EU labor market deeply hit by crisis

09:21, November 24, 2009      

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The European Union (EU) labor market was hard hit by the current financial and economic crisis, with long-term unemployment remaining a serious threat, according to a report released on Monday.

"The current crisis is taking its toll on EU labor markets, reversing most of the employment growth achieved since 2000," the European Commission said in its annual report on employment in Europe.

The report showed employment in the EU has shrunk by over four million jobs since the start of the crisis, and all EU member states except Luxembourg have seen employment contract, most notably the Baltic States, Ireland and Spain.

Meanwhile, the unemployment rate in the EU has remained on an upward trend since spring of last year, and by September 2009 had increased to 9.2 percent, a rise of 2.5 percentage points compared to spring 2008.

In particular, the long-term unemployment remained to be a concern for policy makers since the longer someone stays unemployed, the less chance they have of moving back into employment, the report said.

In recent years, close to 45 percent of all unemployment spells lasted longer than a year in the EU, compared with only about 10 percent in the United States.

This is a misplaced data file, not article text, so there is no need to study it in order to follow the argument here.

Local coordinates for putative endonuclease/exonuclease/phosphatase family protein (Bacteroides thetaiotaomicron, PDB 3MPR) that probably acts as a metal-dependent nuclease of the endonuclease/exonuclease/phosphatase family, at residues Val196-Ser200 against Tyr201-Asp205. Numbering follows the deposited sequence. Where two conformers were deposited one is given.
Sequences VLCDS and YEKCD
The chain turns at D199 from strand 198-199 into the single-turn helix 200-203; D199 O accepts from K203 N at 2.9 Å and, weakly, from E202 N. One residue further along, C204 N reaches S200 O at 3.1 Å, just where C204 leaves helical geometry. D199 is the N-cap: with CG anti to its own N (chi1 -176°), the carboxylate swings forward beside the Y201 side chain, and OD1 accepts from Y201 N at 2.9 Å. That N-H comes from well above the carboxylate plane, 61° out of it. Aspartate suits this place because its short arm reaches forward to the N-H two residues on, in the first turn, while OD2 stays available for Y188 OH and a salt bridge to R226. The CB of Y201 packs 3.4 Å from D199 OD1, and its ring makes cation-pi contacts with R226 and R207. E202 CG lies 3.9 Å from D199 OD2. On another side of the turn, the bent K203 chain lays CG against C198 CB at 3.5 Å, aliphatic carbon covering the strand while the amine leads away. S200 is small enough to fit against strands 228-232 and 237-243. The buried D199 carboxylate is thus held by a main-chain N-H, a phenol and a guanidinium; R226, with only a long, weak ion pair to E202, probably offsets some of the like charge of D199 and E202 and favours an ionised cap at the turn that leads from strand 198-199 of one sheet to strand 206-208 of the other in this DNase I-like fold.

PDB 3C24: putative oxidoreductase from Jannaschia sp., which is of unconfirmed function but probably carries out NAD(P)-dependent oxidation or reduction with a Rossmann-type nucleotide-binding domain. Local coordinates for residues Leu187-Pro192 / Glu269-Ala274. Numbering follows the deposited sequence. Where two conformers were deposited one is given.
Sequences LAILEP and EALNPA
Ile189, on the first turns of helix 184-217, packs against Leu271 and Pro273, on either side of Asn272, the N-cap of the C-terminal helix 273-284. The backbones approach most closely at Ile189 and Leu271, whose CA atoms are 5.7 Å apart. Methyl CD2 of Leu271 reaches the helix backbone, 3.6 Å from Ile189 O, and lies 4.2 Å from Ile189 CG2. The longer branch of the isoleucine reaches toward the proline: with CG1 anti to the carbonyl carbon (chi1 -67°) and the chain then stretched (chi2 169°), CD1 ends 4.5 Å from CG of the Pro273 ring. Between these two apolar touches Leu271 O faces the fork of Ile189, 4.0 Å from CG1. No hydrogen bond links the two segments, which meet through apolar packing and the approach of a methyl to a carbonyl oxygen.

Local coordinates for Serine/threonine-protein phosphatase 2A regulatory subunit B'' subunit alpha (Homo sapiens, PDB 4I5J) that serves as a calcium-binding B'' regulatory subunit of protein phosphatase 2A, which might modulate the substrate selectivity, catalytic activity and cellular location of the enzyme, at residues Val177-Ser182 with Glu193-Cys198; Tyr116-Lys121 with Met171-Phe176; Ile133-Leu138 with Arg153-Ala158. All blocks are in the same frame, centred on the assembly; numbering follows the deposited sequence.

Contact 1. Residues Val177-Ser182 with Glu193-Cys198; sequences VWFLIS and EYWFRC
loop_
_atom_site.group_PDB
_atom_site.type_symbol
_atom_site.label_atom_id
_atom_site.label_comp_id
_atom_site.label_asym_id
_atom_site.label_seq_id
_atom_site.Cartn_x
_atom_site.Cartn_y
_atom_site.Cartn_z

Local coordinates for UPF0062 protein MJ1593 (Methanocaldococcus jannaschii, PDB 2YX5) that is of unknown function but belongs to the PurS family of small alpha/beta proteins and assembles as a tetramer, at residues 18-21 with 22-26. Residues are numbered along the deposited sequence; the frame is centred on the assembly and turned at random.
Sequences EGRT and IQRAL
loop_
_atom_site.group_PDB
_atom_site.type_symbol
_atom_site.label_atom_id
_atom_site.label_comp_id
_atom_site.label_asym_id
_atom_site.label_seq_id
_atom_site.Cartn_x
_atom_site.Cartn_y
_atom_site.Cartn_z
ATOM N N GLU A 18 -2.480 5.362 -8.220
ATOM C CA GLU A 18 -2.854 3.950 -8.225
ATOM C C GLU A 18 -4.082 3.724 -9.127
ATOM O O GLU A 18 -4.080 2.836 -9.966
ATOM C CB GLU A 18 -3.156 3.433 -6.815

"Tackling this issue has become even more urgent since the start of the crisis," the commission said.

However, the report found the level of employment in the EU has nevertheless remained relatively resistant considering the strength of the recession.

In other words, the overall fall in employment has been relatively limited and significantly weaker than the decline in economic activity, in part due to extensive recourse to short-time working arrangements and other measures to tackle the impact of the crisis.

But the report said these short term measures, however important, are not in themselves sufficient to ensure a successful exit from the crisis, and employment policies must focus on preparing for the transition to a low-carbon economy.

The EU is moving towards a competitive low-carbon economy, which will become important driving forces from a labor market perspective.

Although the total net job creation effects may not be very large as creation of new "green" jobs and greening of existing jobs will partly be offset by loss of some existing jobs, the underlying structural changes will involve re-allocation of workers across economic sectors and skill types.

Climate change and related policy measures will therefore have an important impact on the future demand for skills, the report said.

"This report shows how important it is to reconcile our short-term response to the crisis with our longer-term structural reforms. These reforms are essential for the EU economy and labor markets to emerge from the current downturn well prepared for future challenges, in particular the transition to a low-carbon economy," said Vladimir Spidla, EU Commissioner for Employment, Social Affairs and Equal Opportunities.

Source: Xinhua
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